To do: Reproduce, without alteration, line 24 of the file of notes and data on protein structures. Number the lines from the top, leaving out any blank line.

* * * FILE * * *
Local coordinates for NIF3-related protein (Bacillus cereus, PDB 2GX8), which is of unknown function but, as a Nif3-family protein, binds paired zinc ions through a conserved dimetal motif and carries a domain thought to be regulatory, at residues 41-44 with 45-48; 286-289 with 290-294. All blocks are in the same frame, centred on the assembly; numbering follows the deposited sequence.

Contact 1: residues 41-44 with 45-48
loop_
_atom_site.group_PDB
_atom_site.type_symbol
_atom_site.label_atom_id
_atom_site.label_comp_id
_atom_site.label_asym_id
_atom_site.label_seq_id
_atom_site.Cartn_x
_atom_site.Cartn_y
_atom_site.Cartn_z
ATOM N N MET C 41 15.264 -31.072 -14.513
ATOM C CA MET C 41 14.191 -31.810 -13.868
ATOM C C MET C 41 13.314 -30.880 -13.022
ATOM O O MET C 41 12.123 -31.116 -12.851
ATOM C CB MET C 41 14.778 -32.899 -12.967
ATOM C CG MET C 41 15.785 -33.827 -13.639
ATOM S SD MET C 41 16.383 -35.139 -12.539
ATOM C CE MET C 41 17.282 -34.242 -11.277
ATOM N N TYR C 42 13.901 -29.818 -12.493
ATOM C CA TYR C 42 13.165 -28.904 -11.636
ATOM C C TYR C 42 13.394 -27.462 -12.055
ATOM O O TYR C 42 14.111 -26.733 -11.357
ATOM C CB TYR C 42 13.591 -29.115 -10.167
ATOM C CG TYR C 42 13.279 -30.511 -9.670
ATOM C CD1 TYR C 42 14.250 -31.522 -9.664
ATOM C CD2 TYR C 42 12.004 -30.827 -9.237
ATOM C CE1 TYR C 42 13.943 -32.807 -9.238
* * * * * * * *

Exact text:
ATOM O O TYR C 42 14.111 -26.733 -11.357